Doctors of chiropractic have always worked their fingers into injured soft tissue to increase blood flow and break up restrictions. Sometimes fingers alone cannot detect restrictions at deeper levels, nor can they match the ability of the right instruments to treat the full range of restrictions. Hand-held, stainless steel instruments with various angled surfaces can be utilized to perform what is known as instrument-assisted soft-tissue mobilization (sometimes referred to as Graston Technique or Gua Sha, among other names).
Soft-tissue injuries, such as strains and sprains, often affect the extremities – the legs or arms. A soft-tissue injury can occur anywhere that ligaments, tendons, muscles, or myofascia are found.
When the body is injured, it works to repair itself through a three-phase “healing cascade” process of inflammation, proliferation, and maturation. In the inflammatory (acute) phase, the body releases chemicals that start the healing process. During the second phase (the proliferative phase) the body migrates materials it needs to create scar tissue at the site of injury.
During the third phase of healing, the maturation phase, scar tissue forms at the soft-tissue injury site. In this phase, the injury becomes chronic. While healthy soft tissue fibers are laid out in the same direction and are flexible, the body lays out scar tissue in a haphazard fashion creating fairly rigid tissue to serve as a “patch” at the site of an open wound or internal injury. This new, rigid tissue is much less flexible than normal tissue and can restrict movement, leading to pain (for example, an athlete with a sprained ankle tries to return to running).
Most patients with soft-tissue injuries come to their doctor of chiropractic after injuries have become chronic (months post-injury). By that point, the body has completed most if not all of the healing tasks of the original healing cascade. A second healing cascade is needed to restart the healing process, bringing to the site, among other things, oxygen and nutrients.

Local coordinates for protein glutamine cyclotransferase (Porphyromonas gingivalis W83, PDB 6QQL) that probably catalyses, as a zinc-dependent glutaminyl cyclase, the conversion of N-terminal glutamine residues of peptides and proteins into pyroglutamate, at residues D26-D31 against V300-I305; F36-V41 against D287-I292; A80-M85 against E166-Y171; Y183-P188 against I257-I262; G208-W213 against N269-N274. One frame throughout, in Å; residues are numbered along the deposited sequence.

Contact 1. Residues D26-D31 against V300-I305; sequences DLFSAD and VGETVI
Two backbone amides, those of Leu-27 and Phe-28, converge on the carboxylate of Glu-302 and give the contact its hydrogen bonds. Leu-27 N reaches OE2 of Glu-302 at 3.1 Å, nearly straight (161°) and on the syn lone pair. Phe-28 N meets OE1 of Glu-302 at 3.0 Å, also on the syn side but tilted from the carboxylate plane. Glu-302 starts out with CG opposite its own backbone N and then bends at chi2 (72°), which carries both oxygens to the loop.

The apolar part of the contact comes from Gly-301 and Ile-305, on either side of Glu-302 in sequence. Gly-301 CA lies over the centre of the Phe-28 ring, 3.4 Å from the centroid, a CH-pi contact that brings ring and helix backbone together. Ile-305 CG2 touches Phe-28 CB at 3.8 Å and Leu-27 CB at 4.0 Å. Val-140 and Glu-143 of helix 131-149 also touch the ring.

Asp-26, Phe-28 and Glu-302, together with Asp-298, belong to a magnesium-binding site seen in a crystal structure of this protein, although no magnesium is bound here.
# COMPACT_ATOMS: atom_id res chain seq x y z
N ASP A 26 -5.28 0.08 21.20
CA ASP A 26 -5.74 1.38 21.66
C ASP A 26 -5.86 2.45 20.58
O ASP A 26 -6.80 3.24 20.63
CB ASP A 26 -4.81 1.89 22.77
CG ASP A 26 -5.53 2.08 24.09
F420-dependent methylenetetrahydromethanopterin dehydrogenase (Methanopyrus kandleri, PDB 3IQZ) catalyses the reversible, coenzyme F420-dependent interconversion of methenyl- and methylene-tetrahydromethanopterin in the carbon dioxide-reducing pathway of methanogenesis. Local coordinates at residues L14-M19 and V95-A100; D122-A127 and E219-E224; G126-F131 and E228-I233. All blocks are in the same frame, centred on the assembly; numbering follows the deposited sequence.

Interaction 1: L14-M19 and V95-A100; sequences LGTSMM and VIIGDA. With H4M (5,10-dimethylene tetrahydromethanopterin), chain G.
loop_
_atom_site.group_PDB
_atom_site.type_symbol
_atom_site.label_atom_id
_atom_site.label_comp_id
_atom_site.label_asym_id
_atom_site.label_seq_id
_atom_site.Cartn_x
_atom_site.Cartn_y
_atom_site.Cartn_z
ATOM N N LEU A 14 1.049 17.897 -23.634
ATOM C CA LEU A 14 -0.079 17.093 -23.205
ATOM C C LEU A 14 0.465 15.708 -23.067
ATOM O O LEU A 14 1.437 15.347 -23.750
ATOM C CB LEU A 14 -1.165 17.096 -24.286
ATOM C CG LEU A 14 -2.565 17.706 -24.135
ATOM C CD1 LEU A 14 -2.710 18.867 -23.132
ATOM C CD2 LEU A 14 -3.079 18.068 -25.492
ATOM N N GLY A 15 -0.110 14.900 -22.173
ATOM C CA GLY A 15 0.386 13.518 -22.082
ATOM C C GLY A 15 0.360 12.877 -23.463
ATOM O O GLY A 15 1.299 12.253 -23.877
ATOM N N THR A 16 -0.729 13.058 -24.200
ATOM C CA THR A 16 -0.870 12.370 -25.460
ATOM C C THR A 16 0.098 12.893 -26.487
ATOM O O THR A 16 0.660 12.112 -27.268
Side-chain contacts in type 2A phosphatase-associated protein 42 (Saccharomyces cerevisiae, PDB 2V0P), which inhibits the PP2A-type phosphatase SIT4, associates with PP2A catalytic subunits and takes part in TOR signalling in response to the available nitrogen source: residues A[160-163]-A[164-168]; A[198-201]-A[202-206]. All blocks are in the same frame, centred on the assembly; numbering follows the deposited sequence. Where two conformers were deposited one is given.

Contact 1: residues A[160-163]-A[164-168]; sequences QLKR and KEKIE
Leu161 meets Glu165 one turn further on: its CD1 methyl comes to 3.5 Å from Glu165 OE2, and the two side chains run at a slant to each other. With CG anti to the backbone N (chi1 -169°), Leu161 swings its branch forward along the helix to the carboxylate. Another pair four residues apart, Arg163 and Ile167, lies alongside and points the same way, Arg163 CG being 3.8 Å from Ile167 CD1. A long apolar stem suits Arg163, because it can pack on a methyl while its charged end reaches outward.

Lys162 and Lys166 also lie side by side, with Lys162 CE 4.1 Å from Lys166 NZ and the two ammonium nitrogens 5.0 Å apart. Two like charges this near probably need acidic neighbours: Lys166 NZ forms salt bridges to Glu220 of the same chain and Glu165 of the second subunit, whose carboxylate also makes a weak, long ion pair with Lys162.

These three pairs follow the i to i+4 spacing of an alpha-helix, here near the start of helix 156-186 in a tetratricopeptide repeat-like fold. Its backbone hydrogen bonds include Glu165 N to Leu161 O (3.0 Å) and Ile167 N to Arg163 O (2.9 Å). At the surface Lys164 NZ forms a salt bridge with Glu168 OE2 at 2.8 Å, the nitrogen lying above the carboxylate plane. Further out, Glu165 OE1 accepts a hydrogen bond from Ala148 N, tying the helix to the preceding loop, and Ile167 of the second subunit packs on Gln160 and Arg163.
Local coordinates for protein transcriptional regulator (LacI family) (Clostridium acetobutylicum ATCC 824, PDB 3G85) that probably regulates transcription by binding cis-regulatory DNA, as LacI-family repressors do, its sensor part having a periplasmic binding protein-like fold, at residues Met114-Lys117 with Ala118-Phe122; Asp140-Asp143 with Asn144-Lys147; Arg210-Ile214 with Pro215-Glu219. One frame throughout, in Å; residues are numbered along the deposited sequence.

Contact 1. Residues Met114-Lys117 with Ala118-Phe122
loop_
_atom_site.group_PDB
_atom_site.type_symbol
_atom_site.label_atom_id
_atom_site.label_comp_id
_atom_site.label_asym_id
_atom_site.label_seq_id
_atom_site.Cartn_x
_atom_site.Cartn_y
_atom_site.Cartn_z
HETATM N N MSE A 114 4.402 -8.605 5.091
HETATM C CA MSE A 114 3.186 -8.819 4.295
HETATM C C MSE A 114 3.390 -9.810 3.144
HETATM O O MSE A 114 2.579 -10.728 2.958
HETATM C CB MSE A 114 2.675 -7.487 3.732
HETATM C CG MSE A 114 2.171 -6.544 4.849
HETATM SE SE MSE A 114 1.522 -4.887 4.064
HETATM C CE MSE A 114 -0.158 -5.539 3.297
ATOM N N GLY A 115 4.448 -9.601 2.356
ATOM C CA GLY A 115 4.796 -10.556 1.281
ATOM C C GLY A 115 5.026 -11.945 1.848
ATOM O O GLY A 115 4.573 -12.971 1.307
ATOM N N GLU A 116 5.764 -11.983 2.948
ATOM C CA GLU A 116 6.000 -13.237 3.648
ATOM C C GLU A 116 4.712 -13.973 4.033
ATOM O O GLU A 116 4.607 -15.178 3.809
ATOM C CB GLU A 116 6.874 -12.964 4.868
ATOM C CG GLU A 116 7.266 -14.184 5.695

To initiate a second healing cascade, your doctor of chiropractic can utilize instruments to manipulate damaged tissue and help release restrictions created by scar tissue to begin a chemical healing cascade. The goal is the normalization of the tissue. Normalization refers to the release of restrictions. Treatment, which includes stretching out muscles, helps patients build flexibility and strength in the area.
Instrument assisted soft tissue mobilization treatment breaks down scar tissue and encourages the body to remodel the underlying tissue. During treatment, smaller capillaries in the area are broken. Bruising is a normal response, signifying that a healing cascade is underway.
Treatments are typically short – often just three to five minutes but can cause minor discomfort. The level of discomfort typically is reduced with repeated treatments. Chronic soft-tissue injuries are not healed overnight, but performing home stretches and exercises as prescribed by your doctor of chiropractic will speed up the process.
Doctors of chiropractic are trained to effectively address your musculoskeletal complaints. If you have further questions about soft-tissue injuries, your doctor can help!